• Build infrastructure and cold chain systems that will increase the availability and support the preservation of fresh food products – meat, dairy, vegetables, and fruit; especially adapting such systems to meet needs in the least developed areas where local wet markets are key food supply sources. Notably, better cold chain systems can dramatically reduce the globally estimated food waste of up to 40%.    

  • Engage Codex to advance food safety standards and guidance, and OIE (World Organization for Animal Health) to adopt animal disease standards, so governments, the private sector, and consumers have science-based food safety and animal diseases reference points to ensure animal health and food safety.

Action Track 2 - shifting to sustainable consumption patterns à will work to build consumer demand for sustainably produced food, strengthen local value chains, improve nutrition, and promote the reuse and recycling of food resources, especially among the most vulnerable:

  • Support consumption of diversified nutritious diets that include dairy, meats, aquaculture, eggs, grains, vegetables, and fruits. Varying by country, livestock supplies up to 48% of protein for human diets.

  • Leverage non-human edible food sources. About 86% of livestock feed such as grass, fodder, and crop residues, is not suitable for human consumption. Ruminants upcycle by grazing marginal lands and consuming crop byproducts turning such into foods, milk and meat, that are nutrient dense foods rich in vitamins and minerals. Focusing on more efficient upcycling will produce more food for many.

  • Support innovation in the developing world livestock systems. Globally, the average greenhouse gas emissions (GHGs), of the total GHSs, are estimated at 14.5% for livestock. However, such is misleading as it varies by country and species ranging from 1% to 14% or more, in part due to regional differences in production systems. Further ruminants such as cattle consume different diets than pigs or chickens. The developing world is estimated to produce about 80% of global livestock emission, in part due to the role of cattle in meat and milk production, but also due to efficiency differences.

  • Increasing efficiency of production, via improved genetics, nutrition and health management will result in decreased emission per unit of nutrient output. Improved plant yields and precision agriculture practices will meet human food and animal feed needs.   

Action Track 3 - boosting nature-positive production at scale à will work to optimize environmental resource use in food production, processing, and distribution, thereby reducing biodiversity loss, pollution, water use, soil degradation and greenhouse gas emissions:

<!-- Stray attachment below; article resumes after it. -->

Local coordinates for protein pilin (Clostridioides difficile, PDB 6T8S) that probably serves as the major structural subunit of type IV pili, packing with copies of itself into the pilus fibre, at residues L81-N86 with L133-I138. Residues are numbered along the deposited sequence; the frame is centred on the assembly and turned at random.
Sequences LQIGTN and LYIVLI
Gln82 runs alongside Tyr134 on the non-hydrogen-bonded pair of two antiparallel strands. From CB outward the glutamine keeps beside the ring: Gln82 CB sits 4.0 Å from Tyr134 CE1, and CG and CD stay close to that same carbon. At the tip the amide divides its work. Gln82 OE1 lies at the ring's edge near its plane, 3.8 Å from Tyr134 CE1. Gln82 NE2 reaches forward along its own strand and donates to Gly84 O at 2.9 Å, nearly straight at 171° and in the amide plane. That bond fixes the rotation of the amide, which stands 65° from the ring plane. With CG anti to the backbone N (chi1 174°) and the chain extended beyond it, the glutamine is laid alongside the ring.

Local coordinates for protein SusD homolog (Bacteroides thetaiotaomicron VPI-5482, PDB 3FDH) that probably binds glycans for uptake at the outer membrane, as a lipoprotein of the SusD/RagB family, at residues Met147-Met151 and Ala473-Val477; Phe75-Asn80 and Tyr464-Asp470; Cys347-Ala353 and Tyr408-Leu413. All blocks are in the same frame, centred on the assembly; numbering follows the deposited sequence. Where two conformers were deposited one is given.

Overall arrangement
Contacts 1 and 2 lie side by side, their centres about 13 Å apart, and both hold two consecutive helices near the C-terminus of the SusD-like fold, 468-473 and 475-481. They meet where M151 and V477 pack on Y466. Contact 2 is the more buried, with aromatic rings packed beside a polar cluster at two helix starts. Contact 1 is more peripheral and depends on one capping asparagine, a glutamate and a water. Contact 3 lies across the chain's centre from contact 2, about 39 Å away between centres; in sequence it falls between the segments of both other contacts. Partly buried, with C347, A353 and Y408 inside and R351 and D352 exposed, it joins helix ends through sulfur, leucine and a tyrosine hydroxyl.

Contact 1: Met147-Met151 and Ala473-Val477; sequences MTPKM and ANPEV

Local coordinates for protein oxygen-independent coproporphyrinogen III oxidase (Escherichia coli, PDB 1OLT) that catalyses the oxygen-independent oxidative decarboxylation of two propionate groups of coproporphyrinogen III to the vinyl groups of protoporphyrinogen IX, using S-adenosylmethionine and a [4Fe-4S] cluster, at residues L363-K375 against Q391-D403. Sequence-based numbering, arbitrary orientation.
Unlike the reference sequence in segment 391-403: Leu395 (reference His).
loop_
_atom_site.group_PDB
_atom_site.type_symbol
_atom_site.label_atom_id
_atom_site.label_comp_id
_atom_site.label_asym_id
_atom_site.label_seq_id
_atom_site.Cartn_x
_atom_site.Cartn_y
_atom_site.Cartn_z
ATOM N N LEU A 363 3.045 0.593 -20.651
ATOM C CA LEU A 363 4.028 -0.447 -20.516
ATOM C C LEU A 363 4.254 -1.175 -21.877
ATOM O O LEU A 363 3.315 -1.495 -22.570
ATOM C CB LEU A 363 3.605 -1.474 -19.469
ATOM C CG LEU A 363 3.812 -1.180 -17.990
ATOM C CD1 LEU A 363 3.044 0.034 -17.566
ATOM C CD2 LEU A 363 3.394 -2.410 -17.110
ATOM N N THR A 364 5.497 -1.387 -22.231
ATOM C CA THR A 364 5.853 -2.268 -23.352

• Recognize that both plant and animal production is very scalable globally ranging from backyard operations to major integrated operations. Improve linkages of supply chain segments to support scaling up while adapting locally.   

  • Support best practice initiatives and knowledge transfer focused on biosecurity, genetic selection, disease resistance, nutrition, and health.

  • Build communication structures providing digital connectivity via satellites and mobile phones to support livelihoods in developing and developed countries. Provide access to information and education of farming best practices.  

  • Understand value chain incentives and limitations. Recognize consumers in the least developed areas are the most price sensitive so align for them affordable production systems. Efficient conventional production systems have the smallest carbon footprint while yielding the lowest cost food supply chains.

Action Track 4 - advancing equitable livelihoods à will work to contribute to the elimination of poverty by promoting full and productive employment and decent work for all actors along the food value chain, reducing risks for the world’s poorest, enabling entrepreneurship and addressing the inequitable access to resources and distribution of value:  

  • Encourage livestock production, including cattle, pigs, poultry, and aquaculture that can be initiated with relatively low initial investments. The livestock lifecycle varies from months to years and can be adapted to various climates providing families food, income, and livelihoods.    

  • Support the engagement of small shareholders and women in animal production. Identify and adapt to local development needs by areas, for example poultry can start with dual purpose breeds for meat and eggs and evolve to more single purpose breeds for meat or eggs.  

Action Track 5 - building resilience to vulnerabilities, shocks, and stresses - will work to ensure the continued functionality of sustainable food systems in areas that are prone to conflict or natural disasters … will also promote global action to protect food supplies from the impacts of pandemics: